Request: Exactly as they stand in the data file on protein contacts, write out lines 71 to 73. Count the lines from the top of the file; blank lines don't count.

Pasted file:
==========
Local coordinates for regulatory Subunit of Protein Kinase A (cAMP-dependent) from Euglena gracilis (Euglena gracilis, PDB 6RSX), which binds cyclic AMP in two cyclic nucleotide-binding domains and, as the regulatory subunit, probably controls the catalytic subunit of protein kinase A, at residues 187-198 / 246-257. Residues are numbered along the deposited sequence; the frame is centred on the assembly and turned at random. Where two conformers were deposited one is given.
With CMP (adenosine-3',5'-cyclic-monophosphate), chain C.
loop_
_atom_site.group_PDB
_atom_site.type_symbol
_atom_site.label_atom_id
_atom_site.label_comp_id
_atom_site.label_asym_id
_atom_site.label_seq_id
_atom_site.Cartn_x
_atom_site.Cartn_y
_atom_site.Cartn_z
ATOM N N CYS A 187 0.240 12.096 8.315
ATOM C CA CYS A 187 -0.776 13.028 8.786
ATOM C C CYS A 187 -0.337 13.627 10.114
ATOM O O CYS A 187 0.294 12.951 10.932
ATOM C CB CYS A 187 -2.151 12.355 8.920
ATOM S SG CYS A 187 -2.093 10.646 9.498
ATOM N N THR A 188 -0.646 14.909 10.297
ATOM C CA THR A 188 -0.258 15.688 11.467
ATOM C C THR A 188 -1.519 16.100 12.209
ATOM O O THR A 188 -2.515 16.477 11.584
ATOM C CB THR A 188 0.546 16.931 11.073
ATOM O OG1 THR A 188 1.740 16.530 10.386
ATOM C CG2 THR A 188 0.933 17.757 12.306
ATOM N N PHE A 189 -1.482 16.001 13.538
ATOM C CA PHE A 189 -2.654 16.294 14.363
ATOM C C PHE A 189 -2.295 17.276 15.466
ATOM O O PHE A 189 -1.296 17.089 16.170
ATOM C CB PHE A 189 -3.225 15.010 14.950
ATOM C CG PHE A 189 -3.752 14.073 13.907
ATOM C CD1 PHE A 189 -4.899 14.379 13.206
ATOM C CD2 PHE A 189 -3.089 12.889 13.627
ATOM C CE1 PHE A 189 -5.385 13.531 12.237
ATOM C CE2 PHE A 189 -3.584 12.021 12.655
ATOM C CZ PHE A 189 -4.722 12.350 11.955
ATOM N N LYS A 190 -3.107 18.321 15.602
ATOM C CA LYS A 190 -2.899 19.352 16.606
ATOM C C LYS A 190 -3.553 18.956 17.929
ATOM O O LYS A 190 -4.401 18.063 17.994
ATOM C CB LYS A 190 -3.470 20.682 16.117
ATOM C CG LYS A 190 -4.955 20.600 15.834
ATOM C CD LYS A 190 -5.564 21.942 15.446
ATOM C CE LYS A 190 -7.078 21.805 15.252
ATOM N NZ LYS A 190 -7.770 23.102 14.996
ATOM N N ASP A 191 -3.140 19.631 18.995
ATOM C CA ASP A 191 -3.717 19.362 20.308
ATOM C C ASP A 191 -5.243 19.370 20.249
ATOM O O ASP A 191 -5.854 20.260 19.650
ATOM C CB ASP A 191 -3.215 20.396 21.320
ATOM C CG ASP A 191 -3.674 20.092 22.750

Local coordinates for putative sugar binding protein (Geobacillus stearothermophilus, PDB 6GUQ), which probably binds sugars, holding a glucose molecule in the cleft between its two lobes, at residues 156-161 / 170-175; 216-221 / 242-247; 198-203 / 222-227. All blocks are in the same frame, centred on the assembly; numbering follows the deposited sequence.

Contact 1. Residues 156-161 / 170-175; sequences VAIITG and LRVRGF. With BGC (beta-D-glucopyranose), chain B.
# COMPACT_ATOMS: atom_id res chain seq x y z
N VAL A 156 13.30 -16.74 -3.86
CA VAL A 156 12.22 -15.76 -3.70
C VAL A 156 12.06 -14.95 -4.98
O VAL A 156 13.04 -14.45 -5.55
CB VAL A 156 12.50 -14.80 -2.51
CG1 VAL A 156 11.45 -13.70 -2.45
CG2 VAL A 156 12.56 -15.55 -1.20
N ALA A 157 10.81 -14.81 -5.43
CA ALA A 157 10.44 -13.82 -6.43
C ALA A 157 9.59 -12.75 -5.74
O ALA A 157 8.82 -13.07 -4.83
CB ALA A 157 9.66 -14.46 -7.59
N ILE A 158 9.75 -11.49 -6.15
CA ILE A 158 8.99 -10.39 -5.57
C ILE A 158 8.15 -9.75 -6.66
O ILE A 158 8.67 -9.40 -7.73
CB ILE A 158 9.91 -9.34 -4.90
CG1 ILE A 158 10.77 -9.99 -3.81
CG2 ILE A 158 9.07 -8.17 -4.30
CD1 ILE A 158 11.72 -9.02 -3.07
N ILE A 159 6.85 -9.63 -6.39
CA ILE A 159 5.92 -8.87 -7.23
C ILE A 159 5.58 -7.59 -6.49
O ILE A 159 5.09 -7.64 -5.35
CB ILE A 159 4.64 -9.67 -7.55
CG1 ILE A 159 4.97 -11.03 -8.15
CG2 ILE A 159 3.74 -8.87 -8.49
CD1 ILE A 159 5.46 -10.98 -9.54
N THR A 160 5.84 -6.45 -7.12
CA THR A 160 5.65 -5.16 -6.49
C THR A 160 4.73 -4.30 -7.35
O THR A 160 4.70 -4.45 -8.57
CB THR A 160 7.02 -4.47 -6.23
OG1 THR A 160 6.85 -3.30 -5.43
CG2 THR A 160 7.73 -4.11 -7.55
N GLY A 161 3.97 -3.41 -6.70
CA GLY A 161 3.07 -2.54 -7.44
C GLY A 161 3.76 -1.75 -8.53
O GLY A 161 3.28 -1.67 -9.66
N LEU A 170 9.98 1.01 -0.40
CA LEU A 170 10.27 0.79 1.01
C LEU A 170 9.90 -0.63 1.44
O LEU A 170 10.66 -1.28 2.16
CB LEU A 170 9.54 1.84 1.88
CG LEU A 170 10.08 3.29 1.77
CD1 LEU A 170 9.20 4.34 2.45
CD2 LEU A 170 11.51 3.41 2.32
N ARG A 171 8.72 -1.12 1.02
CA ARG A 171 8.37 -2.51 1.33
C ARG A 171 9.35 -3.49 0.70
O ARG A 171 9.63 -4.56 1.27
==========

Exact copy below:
CB ILE A 158 9.91 -9.34 -4.90
CG1 ILE A 158 10.77 -9.99 -3.81
CG2 ILE A 158 9.07 -8.17 -4.30